Thursday, July 12, 2007

My wedding ring must come off. And, then I eventually put it back on. This is not a mind trip, or an indication of a failing marriage. In fact, it’s oddly about my exercise routine, which includes getting in the pool to swim laps a couple times per week.

What I have come to realize, however, is that the act of removing the ring (and then putting it back on my finger) has become a ritual of sorts. I say, “of sorts” because I am – unfortunately - not the type of person who exercises with the regularity I ought. Thus, the act is only as ritualistic as my actual time spent in the pool. Still, over the course of the last two years of swimming, I have gone through this act enough times to think about what the ring means to me.

Coming out of the pool, I am usually invigorated. Whether it’s the middle of a hot summer, or the third Thursday of shitty snowfall in March when I can barely stand the sight of snow, a swim will completely alter my psyche… and only in the best of ways. I am almost always invigorated after a swim. Even if it’s nearly impossible to get to the pool, I feel better once I’m done with my swim. That is simply the effect water has on me. So when I emerge from the pool, with more energy than when I arrived, I am in an altered state. This place, or state of mind, is what contributes to the energy I feel when putting my wedding ring back on to my ring finger.

I am, in that moment, a better version of me. My heart beats strong. My lungs feel expanded. Since I have taken a warm shower, followed by an application of Lavender lotion (applied in the sauna during the winter months), I also feel that “ready to start my day” feeling that typically accompanies such a routine. I also feel like giving myself a little pat on the back for having gotten myself into the pool in the first place; I suppose there is some sense of pride in the completion of my swimming routine.

At some point, I began to associate all of these feelings with not only the completion of a swim, but with the placement of that ring on my finger. And of course, it wasn’t long before the ritual of putting on my ring reminded me of how good it is to be alive – not only after a swim, but in general.

And so, it is in all of the acts which are part of a seemingly mundane swimming routine, that I have adopted a ritual – one that renews my physical self, and that also renews my spiritual self. I never realized that stripping away such a beautiful symbol would actually come to reify its symbology in my life, and to ultimately make me the (better) person I am becoming.


There's no doubt about it. When presented with the choice of "being" or "doing," I know deep down I want to choose "being." I want to be (there's that word again!) the sort of person who "be"s naturally. (How's that for a twist of grammar?) Truth-telling now, though. I'm a doer, through and through. I'm the sort of person who hears the story of Mary and Martha--of Mary celebrated for sitting attentively at Jesus' side while Martha hustled her way through dinner preparations--and gets angry that Jesus reinforces Mary for "doing nothing." While I know how good it is to sit with a Mary at my side, I am still consumed with the question of how all the tasks at hand were completed to allow her to be there. As I said recently to my counselor/spiritual director, "How can I relax and still get the vacuuming done?" It seems I only imagine myself effective when there's a cloud of activity and stress surrounding me. Oh Martha, Martha, Martha--I hear you, sister.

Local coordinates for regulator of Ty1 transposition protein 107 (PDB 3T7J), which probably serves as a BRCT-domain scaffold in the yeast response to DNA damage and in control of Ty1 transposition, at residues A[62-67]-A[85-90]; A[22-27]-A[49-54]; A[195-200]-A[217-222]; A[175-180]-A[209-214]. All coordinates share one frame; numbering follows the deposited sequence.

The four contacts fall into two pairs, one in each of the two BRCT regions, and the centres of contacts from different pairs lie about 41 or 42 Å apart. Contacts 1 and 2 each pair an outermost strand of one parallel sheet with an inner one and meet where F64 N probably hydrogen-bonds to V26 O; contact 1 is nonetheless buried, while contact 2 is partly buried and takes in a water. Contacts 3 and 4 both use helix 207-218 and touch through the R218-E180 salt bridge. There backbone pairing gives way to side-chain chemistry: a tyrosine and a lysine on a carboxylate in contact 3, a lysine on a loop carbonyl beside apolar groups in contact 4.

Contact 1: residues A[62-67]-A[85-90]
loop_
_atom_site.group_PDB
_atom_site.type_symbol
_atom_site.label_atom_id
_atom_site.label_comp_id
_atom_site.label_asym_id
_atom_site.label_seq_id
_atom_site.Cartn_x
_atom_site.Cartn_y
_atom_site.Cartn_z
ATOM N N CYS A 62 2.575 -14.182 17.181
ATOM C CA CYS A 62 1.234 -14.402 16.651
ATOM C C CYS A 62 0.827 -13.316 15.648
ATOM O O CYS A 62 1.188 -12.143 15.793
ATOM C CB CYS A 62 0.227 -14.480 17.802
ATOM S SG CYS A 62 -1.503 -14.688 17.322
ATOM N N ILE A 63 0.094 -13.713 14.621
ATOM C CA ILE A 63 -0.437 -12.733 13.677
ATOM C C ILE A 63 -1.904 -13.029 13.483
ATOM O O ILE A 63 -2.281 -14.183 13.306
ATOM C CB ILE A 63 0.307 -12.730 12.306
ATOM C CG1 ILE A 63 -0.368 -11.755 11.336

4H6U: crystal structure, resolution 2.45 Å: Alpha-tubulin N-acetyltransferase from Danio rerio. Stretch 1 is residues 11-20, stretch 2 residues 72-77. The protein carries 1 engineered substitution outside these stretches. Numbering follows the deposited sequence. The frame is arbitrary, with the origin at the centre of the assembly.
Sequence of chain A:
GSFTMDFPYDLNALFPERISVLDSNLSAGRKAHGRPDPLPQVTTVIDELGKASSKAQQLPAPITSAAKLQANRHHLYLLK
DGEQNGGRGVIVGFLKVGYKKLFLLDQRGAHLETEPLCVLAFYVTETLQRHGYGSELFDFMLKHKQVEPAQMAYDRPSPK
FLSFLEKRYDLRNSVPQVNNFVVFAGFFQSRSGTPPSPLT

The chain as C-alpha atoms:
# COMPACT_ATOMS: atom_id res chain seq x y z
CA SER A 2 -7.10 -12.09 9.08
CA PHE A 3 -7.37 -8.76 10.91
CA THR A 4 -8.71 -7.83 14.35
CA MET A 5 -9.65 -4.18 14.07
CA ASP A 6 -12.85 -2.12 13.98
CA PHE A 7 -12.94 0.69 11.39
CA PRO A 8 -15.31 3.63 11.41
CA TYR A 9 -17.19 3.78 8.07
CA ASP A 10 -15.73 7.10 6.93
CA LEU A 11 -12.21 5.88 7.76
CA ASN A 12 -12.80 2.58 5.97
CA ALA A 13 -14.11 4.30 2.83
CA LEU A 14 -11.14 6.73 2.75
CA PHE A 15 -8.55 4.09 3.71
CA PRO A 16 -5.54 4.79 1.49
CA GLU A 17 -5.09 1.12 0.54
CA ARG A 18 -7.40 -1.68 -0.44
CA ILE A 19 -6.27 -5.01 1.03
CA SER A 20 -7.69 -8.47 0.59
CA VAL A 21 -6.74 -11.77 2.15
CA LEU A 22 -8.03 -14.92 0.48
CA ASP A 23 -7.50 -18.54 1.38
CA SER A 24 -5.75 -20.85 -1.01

This morning I woke early when Matt left for his morning basketball league. I've been working long days Monday-Thursday in hopes of having a bonus day with the kids on Friday. My hat is off to the many women and men who work hard labor jobs with long shifts or, more difficult still, work more than one job. A few ten hour days in a row and I'm ready to crash. By this morning, my body was craving an extra few minutes of sleep--but my spirit was craving something more. I crawled out of bed, raised the blinds, and climbed back into bed to sit and meditate. Silence. Birds calling and singing. No children's footsteps. No spouse's grunts and groans at too much early-morning sunlight. I kept resetting the alarm, imagining I might still squeeze in those few minutes on the snooze bar. But my spirit continued to ask for time.

I dressed, made a cup of coffee (to counteract the lack of added sleep!), filled my cereal bowl and headed for our back deck. With travels to Boston for our anniversary (last week) and to New York for the funeral of my oldest friend's father (this week), I feel distant at best from my yard. With long days at work, I'm contributing little to the woodchuck/weed hunting consuming Matt's days as he struggles to feed us, rather than the animals, with the garden. Sitting in the midst of the stunningly tall trees, following the flight patterns of the birds from branch to branch, I felt truly home. I was rewarded instantly for showing up, staying silent, and being attentive. I glanced at our clothesline, and there was our hummingbird flying in for a visit. She looked like a Martha, of course--all business, buzzing up to that feeder as though there was no time to waste with a visit or attention to me. But I, for once, felt like Mary--laundry still in the washer, kids still sound asleep in their beds, fully present for the moment before me.